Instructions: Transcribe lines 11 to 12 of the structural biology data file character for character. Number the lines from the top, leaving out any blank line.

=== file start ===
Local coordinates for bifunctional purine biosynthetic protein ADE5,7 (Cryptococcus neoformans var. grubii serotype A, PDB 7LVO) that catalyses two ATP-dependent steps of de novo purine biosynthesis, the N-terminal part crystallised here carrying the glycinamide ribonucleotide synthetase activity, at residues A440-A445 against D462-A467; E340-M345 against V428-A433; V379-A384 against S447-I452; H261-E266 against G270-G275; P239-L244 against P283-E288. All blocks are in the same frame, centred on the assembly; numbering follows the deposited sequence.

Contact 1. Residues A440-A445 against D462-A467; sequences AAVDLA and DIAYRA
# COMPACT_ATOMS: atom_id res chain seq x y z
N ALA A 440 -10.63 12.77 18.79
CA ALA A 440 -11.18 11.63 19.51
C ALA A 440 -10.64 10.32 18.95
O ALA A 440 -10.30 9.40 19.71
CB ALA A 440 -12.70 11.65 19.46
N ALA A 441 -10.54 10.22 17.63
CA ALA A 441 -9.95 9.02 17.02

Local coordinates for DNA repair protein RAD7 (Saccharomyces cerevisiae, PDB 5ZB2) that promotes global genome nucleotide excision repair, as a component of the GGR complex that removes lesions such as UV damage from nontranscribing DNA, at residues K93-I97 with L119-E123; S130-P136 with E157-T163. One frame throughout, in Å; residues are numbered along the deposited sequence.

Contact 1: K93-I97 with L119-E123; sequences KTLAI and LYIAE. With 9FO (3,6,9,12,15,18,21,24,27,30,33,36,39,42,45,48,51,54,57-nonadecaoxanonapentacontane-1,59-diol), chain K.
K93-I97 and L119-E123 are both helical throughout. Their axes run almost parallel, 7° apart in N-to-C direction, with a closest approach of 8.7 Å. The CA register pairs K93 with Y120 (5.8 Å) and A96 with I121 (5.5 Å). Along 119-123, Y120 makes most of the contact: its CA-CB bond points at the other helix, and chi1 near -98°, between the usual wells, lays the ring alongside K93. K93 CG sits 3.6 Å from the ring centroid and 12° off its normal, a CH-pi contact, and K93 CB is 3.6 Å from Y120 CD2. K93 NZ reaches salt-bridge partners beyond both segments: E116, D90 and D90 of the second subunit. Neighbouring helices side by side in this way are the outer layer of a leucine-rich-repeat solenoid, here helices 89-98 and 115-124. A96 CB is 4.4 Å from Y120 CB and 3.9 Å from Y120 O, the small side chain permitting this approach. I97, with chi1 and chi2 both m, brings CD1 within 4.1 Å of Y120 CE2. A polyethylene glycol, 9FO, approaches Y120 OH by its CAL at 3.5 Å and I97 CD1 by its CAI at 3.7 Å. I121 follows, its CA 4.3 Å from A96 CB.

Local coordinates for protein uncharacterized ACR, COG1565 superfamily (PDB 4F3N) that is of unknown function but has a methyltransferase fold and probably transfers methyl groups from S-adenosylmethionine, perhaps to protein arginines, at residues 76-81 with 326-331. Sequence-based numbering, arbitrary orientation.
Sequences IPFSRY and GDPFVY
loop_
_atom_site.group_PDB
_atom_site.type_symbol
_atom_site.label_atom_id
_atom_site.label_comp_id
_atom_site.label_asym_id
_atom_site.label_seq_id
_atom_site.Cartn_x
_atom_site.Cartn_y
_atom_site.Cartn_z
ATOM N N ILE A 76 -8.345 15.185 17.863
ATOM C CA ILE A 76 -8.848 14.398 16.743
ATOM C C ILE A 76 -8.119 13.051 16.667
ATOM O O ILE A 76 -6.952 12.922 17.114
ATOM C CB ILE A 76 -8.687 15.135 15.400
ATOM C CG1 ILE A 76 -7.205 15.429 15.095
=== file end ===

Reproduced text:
Local coordinates for DNA repair protein RAD7 (Saccharomyces cerevisiae, PDB 5ZB2) that promotes global genome nucleotide excision repair, as a component of the GGR complex that removes lesions such as UV damage from nontranscribing DNA, at residues K93-I97 with L119-E123; S130-P136 with E157-T163. One frame throughout, in Å; residues are numbered along the deposited sequence.

Contact 1: K93-I97 with L119-E123; sequences KTLAI and LYIAE. With 9FO (3,6,9,12,15,18,21,24,27,30,33,36,39,42,45,48,51,54,57-nonadecaoxanonapentacontane-1,59-diol), chain K.